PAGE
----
John Harley Gow, “Persistent Mirage: How the ‘Great American Desert’ Buries Great Plains Indian Environmental History,” Ph.D. dissertation, Department of History, University of Saskatchewan, 2011. Supervisor: Geoff Cunfer.
In the winter of 1819 the United States shook under the first Great Depression, and on the Missouri River at Engineer Cantonment a 1000 strong military/scientific enterprise sent to secure Missouri Territory shivered and died from cholera and scurvy. In 1820 Maj. Stephen Long and a poorly equipped expedition of twenty-three soldiers, amateur scientists, and landscape painters, set out from Engineer Cantonment to circumnavigate the unknown Central Great Plains during the height of summer, and rescue something from the debacle. After weathering endless rain and hallucinating waves of Comanche, they divided into two groups at the Arkansas, and then either starved and endured weeks of rain on the lower Arkansas, or ate rancid skunk and endured blistering sun on the ‘Red River.’ On return they found Long had ‘mistaken’ the Canadian River for the Red, and they were yet another failed expedition to know the Louisiana Purchase. Unsurprisingly, Long labeled the whole place a “great desert.” An editor improved the phrase to Great American Desert, and emblazoned the phrase on history.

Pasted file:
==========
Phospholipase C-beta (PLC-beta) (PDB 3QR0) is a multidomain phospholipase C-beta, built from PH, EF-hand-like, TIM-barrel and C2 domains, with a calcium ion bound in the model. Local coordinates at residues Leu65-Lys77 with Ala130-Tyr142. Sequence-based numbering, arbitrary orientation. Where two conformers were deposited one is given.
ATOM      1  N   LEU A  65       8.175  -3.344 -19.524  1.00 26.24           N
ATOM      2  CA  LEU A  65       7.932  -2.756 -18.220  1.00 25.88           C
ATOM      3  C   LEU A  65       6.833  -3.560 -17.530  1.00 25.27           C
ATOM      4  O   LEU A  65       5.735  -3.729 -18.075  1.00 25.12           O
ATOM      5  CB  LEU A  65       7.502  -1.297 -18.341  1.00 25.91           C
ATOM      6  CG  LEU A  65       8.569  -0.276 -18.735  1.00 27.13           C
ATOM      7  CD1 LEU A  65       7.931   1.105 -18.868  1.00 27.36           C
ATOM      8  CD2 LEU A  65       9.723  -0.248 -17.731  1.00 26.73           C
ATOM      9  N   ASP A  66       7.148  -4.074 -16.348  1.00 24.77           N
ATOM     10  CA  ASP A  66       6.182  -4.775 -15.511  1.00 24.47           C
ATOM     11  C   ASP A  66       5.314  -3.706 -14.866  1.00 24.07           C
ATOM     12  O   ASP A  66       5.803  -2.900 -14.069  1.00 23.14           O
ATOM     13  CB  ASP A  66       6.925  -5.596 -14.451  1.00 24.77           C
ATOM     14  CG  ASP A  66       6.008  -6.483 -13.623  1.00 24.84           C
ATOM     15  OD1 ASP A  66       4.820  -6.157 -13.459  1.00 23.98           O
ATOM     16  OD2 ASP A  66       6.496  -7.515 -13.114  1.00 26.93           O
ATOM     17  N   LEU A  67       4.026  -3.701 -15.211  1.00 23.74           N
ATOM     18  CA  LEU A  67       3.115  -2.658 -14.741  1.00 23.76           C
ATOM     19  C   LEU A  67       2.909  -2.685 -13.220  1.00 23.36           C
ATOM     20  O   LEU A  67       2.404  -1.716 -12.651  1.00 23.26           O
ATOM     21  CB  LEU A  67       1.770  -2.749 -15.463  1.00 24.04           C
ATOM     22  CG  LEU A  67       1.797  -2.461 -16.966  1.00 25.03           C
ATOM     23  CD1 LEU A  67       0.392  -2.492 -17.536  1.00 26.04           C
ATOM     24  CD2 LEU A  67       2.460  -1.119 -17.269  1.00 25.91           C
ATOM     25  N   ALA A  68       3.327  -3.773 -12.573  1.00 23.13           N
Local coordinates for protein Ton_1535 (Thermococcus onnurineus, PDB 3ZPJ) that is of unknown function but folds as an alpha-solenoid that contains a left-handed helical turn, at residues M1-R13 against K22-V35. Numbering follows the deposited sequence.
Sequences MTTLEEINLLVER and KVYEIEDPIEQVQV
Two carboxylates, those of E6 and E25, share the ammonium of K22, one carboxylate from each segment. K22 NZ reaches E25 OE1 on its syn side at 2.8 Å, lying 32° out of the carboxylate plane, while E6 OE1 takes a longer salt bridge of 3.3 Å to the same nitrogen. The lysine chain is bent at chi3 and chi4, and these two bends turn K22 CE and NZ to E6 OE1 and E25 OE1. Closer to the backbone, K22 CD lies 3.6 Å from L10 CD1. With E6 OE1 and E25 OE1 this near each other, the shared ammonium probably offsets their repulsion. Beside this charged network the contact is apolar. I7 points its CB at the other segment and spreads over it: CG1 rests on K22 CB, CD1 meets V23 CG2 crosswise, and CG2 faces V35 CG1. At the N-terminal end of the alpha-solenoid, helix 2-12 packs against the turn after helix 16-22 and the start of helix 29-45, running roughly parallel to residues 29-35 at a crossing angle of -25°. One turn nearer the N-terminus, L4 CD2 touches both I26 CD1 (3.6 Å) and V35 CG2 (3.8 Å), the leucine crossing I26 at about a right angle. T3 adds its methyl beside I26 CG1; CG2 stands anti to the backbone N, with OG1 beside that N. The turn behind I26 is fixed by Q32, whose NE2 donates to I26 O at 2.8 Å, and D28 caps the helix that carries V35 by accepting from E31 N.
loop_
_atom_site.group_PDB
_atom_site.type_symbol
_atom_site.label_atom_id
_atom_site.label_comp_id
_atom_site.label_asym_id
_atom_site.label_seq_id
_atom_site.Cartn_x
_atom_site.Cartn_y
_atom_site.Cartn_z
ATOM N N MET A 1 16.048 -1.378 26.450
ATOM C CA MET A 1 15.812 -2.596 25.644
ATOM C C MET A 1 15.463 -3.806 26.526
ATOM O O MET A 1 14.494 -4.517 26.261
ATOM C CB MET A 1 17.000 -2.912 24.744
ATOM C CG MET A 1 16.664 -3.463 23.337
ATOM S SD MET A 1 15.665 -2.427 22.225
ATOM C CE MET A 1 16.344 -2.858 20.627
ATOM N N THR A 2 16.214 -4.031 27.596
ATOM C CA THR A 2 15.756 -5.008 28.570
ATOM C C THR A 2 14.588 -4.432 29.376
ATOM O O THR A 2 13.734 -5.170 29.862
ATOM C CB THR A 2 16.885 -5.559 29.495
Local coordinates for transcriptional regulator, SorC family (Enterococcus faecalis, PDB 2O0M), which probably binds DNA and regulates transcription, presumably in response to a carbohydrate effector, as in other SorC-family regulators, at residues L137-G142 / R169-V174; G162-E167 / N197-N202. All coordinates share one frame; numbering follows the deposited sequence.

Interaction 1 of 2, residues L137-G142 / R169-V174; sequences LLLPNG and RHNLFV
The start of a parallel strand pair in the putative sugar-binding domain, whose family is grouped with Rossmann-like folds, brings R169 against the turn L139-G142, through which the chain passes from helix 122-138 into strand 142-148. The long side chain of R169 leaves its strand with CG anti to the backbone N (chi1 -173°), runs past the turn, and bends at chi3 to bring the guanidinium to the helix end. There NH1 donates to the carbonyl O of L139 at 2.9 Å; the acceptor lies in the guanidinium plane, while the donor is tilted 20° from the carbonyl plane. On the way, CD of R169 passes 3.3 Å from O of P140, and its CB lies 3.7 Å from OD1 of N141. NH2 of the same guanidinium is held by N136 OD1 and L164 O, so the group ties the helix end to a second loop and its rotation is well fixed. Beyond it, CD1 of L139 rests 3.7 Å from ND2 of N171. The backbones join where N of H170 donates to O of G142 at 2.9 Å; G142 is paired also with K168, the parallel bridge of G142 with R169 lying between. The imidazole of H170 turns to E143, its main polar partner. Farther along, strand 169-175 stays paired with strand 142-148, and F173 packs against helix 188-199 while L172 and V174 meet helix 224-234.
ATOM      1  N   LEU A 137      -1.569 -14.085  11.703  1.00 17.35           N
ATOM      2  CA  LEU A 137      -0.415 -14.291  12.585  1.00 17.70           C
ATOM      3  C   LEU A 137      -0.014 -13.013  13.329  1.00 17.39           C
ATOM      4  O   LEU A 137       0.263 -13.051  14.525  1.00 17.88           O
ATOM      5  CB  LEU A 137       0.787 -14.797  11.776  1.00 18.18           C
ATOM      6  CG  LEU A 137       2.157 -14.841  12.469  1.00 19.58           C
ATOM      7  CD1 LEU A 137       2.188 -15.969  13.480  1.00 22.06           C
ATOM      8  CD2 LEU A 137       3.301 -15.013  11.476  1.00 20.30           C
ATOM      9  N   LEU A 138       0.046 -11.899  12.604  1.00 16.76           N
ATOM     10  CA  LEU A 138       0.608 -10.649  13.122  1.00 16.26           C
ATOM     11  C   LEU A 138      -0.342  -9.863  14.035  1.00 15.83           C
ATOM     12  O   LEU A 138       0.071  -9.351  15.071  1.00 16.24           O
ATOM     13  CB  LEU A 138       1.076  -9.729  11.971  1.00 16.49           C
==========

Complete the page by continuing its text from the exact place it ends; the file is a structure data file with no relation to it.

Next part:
A Persistent Mirage is both an exegesis of the GAD myth and an HGIS study of the groups and biomes the desert mirage occludes. Desert was a cultural term meaning beyond the pale that beached with the Puritans. Like Turner’s frontier, it stayed a step ahead of settlement, moving west to the tall grass prairies before crossing the Mississippi to colonize the Great Plains. Once there it did calculable damage to the writing of Plains Aboriginal history. After all, who lives upon deserts but wandering beasts and savages? Beneath the mirage was an aboriginal network of agricardos, or agricultural and trading centers, growing enough food to support large populations, and produce tradable surpluses, undergirded by bison protein. Euroamericans from Cabeza de Vaca on were drawn to agricardos which helped broker the passages of horses to the Northern Plains and of firearms to the Southwest. While some withstood epidemic disease, the escalation of inter-group violence and environmental degradation due to the adoption of the horse by agricardo groups proved their undoing. Beneath the Great American Desert lies the great Indian Agricardo Complex, with its history just begun.